Despite all the potential benefits for Pepperdine, there were some drawbacks to opening the campus up to a large production.

“The biggest complaint I’ve heard is about the amount of parking spaces the crew took up in Rho parking lot,” said McIlwain.
Summer school students faced the added difficulty of having to work around the crew during the day.

“Hearing that they would be filming on campus initially was exciting, but when they actually got here it was annoying,” junior Shalonda Martin said. “They were everywhere and at times they would stop you from walking and ask you to take an alternate route. It was really inconvenient and I felt like they should be working around us and not the other way around.”

Despite some student complaints, McIlwain said that the summer filming went very smoothly and everyone seemed to get along well.
Some people even enjoyed having the production crews on campus.

“I think the filming was actually a lot of fun for the summer campers. Many of them were from other parts of the country and had never seen a film crew before. They were just thrilled to watch the filming,” McIlwain said.

Some Pepperdine students reacted positively to the filming as well.

“I think it is great that they chose our school to film at,” sophomore Jennifer Lowe said. “I liked the way the HAWC looked while they were filming there, and I wish they would leave it the way that it is for the rest of the year.”

The success of the summer filming was largely due to cooperation and compromise between Pepperdine and the production company. According to McIlwain, steps were taken to ensure filming was scheduled around the needs of both Pepperdine summer school students and children attending camps on campus.

Pepperdine limited filming near residential areas and asked them to begin filming at 10 a.m., rather than 7 a.m., to protect the rights of students and accommodate people who might be sleeping. Filming also had to be finished by 10 p.m. every day. These requirements will also apply to the filming being done through Sept. 17.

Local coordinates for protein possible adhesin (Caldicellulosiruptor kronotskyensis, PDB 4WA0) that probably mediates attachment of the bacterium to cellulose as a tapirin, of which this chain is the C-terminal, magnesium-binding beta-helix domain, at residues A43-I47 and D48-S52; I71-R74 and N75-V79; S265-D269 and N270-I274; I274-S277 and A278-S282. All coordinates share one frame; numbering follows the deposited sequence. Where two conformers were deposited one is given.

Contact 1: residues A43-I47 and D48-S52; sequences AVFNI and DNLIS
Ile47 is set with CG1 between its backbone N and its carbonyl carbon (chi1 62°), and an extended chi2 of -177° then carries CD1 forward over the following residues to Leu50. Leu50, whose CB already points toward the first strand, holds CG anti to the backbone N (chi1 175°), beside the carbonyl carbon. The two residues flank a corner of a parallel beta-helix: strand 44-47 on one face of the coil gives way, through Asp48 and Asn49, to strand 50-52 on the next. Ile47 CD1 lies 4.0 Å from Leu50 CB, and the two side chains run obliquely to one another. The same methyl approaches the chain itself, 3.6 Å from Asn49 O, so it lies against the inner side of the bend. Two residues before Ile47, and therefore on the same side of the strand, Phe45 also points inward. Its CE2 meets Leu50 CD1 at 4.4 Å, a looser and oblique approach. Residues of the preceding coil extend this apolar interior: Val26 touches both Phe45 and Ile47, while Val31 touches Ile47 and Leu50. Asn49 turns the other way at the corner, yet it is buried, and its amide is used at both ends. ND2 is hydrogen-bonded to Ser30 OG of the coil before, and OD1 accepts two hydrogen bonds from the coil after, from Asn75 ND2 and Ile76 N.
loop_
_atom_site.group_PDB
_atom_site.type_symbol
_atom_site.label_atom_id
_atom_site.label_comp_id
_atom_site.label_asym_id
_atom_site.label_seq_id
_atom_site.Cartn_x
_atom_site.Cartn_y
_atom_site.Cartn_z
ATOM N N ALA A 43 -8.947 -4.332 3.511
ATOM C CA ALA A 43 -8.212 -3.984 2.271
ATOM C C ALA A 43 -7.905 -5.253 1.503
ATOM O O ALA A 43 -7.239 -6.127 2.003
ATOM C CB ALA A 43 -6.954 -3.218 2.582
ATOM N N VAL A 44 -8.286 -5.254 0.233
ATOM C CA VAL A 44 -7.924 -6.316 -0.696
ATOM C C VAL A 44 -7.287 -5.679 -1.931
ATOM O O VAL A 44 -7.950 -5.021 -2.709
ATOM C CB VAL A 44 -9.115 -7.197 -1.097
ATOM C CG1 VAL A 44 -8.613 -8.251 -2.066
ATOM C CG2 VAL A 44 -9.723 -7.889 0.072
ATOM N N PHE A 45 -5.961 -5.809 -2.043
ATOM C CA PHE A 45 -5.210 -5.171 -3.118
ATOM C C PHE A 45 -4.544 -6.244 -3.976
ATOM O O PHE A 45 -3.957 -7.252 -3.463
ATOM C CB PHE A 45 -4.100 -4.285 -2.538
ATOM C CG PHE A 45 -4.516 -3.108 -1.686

Brock said the Housing Office has known since spring that the filming in Towers would need to continue into the early part of the school year.

“We compromised and asked that they only use one Tower lounge and not use the other locations in the community when classes began,” he said.

The Housing Office also sent e-mails to all Towers residents to inform them of the filming going on in the lounge and encouraging them to voice any concerns about it.

“We will continue to work with the RAs in asking them to let us know if they are aware of any concerns and we will address each concern as it comes to our attention,” Brock said.

The production crew has been asked to move their vehicles out of Rho parking lot in order to make the lot more accessible to the student drivers who need to park there. Also, the crew has been moved from Rho to Drescher and areas around the Executive Center so that no parking will be taken away from students in the fall.

Because the locations for filming are farther away from student activity, Pepperdine does not expect any problems for the crew or students. Students may still see production vehicles and crewmembers on campus after Sept 17 because they officially have until Sept. 21 to move off campus completely.

“Zoey 101” is slated to air on Nickelodeon in January.